Rachel et al have discussed this quote in the link above, an interesting discourse I must say. Then, coming back to my dinner, my friend has related to me her love story. Since she remains anonymous here, I feel no guilt in explaining the gist of her love story (and I sincerely hope I do not trespass her boundaries here). The gist is simple: the man and the woman love each other, but due to prior engagement, they cannot be together. They find it difficult to move on, but the woman has made up her mind to do so.

I understand her journey will not be easy, so here’s my prayer for her. She reminds me of Tom, because now I believe that Tom did love Jane Austen and Mary Paul at about the same time. God knows, loving two people at the same time is very difficult, not to mention the guilty feeling. However, I believe that Tom surpassed those turmoils. He dedicated his life and love to Mary, while at the same time kept the sweet memories with Jane in one corner of his heart. 

Was it wrong to do so? I doubt it. Certainly Tom (or my friend) did not wish to have two concurrent loves. But it happened. It still happens these days. What Tom did, and what my friend will do, is distancing himself from Jane. He did not do it out of malice. He did it out of respect, love and responsibility to Mary, and out of his love to Jane as well (at least I think he didn’t want to put Jane in trouble). It was not an easy decision to make. He did it, though. My friend is doing it now. God knows how many hearts have to do that as I write this sentence. That kind of journey is not easy. Letting go is never easy.

So here’s this quote, to those hearts out there who need to let go and move on, despite the desires to be together. May the Universe bless you in this difficult journey.  

Sunday, 2 February 2014

Jane Austen Quote of the Week 260

Sorry for the delay in posting Linda's quote. We will be more on time this weekend.


Here I go again!  Sorry, but I can't help myself.  This quote just keeps popping up and I am losing count of the number of times!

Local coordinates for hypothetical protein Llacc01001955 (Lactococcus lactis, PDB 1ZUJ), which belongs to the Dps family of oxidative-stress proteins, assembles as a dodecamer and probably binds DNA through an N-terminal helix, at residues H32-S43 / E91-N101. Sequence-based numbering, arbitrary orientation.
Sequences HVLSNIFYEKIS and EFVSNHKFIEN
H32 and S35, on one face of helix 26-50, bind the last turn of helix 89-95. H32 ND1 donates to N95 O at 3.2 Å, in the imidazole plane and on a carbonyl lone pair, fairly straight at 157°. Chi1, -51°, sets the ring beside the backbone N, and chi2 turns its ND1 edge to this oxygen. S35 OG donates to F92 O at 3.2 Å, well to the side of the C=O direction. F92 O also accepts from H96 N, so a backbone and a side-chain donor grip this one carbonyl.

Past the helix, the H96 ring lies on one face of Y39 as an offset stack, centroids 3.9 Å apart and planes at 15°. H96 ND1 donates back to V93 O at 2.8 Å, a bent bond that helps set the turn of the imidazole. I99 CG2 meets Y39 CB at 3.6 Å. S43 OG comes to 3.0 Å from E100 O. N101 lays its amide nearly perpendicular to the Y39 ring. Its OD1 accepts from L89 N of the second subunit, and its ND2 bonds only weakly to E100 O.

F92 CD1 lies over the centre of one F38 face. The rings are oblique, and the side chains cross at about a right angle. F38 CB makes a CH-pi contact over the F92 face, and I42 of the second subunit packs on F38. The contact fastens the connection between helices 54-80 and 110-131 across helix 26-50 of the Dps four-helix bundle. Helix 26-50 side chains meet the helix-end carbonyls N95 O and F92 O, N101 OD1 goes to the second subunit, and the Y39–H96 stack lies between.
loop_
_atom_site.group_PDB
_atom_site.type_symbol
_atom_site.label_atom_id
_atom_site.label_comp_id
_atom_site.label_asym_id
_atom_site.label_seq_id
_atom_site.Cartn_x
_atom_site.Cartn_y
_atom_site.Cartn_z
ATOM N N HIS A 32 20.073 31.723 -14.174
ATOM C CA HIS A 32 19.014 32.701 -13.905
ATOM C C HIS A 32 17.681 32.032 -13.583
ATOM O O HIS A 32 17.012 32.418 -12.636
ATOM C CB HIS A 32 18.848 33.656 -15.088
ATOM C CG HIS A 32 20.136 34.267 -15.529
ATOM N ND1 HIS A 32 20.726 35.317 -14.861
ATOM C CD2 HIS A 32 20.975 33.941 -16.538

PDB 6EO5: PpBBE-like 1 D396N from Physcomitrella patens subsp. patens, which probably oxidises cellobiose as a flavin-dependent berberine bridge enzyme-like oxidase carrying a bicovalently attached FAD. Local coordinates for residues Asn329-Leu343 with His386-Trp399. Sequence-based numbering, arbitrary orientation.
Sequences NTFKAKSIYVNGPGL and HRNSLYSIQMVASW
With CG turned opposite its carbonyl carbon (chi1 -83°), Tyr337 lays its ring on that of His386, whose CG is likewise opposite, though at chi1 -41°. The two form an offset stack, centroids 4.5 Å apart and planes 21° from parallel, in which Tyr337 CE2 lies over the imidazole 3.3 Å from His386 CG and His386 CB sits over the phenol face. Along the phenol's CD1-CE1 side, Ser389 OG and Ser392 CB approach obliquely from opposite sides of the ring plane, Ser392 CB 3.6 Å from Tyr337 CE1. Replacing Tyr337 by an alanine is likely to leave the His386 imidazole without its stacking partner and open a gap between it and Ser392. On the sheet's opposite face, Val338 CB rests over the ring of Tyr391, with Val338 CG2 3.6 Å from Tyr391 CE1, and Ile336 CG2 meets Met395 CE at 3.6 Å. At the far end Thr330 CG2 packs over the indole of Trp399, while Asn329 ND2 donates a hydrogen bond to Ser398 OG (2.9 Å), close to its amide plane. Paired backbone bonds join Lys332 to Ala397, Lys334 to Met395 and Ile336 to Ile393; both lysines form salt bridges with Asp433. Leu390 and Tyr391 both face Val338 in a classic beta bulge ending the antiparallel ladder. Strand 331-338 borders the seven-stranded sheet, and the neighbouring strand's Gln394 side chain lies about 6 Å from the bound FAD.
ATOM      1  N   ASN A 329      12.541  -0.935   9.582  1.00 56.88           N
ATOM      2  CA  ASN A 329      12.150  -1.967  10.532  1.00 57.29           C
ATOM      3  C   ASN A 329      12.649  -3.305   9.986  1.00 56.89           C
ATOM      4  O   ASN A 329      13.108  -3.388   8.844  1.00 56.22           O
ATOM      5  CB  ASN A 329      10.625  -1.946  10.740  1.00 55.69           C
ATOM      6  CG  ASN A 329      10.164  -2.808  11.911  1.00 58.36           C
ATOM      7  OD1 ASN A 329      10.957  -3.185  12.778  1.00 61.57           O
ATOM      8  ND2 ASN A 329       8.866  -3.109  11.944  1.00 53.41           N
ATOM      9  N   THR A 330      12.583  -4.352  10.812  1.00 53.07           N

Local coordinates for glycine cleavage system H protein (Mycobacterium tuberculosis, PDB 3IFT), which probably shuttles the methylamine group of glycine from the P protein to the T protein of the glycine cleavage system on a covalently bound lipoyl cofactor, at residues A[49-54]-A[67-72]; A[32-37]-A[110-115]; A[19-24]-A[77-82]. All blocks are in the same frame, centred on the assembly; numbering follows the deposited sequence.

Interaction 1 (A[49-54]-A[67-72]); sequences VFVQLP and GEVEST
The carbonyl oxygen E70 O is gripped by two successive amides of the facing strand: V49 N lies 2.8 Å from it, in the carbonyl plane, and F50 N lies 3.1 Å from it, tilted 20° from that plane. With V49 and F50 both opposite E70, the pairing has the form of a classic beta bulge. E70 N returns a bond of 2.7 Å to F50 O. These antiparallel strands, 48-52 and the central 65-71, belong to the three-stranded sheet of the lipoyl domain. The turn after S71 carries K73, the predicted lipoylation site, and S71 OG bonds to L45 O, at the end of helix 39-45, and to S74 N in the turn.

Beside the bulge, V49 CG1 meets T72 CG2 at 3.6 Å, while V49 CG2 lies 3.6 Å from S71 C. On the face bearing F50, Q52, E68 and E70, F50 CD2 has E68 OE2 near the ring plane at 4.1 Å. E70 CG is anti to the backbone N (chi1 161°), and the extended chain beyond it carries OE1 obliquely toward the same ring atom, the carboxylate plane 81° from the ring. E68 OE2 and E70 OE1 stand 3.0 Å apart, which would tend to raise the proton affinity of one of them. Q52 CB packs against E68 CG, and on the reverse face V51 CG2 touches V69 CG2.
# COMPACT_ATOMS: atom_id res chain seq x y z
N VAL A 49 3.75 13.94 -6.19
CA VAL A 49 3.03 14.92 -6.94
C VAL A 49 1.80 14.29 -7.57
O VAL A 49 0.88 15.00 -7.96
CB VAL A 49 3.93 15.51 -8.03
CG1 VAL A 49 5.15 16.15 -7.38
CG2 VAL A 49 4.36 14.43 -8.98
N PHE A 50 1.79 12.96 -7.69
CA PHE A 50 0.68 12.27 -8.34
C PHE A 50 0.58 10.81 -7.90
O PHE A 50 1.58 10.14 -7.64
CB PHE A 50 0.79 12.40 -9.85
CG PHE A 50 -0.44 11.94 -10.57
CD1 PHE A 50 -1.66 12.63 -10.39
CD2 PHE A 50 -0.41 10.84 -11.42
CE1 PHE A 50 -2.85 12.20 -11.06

Jane Austen (I firmly believe) said in The Loiterer No. 9:
I am a great reader....
and here is why I was drawn to that again.  I was perusing my shelves of Jane Austen books and ran across this one by Bee Rowlatt and May Witwit:  Talking About Jane Austen in Baghdad - The True Story of an Unlikely Friendship.  It is a true story  told in an email format between and English Lady and an Iraqi Lady.  And our Jane Austen brought them together.  I have only briefly looked at the book, and I must get-around to reading it in its entirety.  My point being that "reading Jane Austen" is world wide!!  It takes something "special" to be able to do that.
Yrs aff'ly,
Linda the Librarian


Jane Austen Quote of the Week 259

Chapter 6 of Northanger Abbey finds Isabella Thorpe and Catherine Morland having a conversation in the early stages of their friendship. They are talking of reading novels such as The Mysteries of Udolpho by Ann Radcliffe (who Jane meets with in Becoming Jane). Isabella says:

“Yes, quite sure; for a particular friend of mine, a Miss Andrews, a sweet girl, one of the sweetest creatures in the world, has read every one of them. I wish you knew Miss Andrews, you would be delighted with her. She is netting herself the sweetest cloak you can conceive. I think her as beautiful as an angel, and I am so vexed with the men for not admiring her! I scold them all amazingly about it."
Scold them! Do you scold them for not admiring her?”
“Yes, that I do. There is nothing I would not do for those who are really my friends. I have no notion of loving people by halves; it is not my nature. My attachments are always excessively strong.

I actually could not believe that we have not cited this quote before on the blog. It came into my mind yesterday after a colleague of mine, who has now become a good friend, has left to go on maternity leave. I spoke to her about not losing touch and she made a comment about how she always makes a huge effort for people who she regards as "real" friends - it has been in my mind since so thought it apt to use this quote today. As soon as a big occasion (whether it be negative or positive) strikes in your life, you certainly quickly learn who your true friends are. I never forget that either.

I hope that you are having a great weekend.

Pic Isabella and Catherine

Monday, 20 January 2014

Jane Austen Quote of the Week 258

Sunrise in north Bali (my own collection)

It’s my first turn of the year, and I already am late! Sigh... (being more punctual is undoubtedly in my resolution list for this year). However, I do find a quote that resonates with some of my New Year spirits...

From Pride & Prejudice, Volume I Chapter 11, Mr Darcy to Elizabeth:

“My good opinion once lost is lost forever”

I have been Mr Darcy in the past. I have been Elizabeth too, in the past. But I realise now that people are either: 1) not as they seem, or 2) indeed capable of growing into better versions of themselves. “People” in this case includes me, of course.

I once wrote a quote in 2010 how I went into a big fight with a friend. Since last year, we have amended the friendship, to the point that he seems not to even remember that big fight. Or at least, he chooses not to dwell on it. Good on you, my dear friend... I’m sorry that we went into that fight, but I’m glad that we are over it now.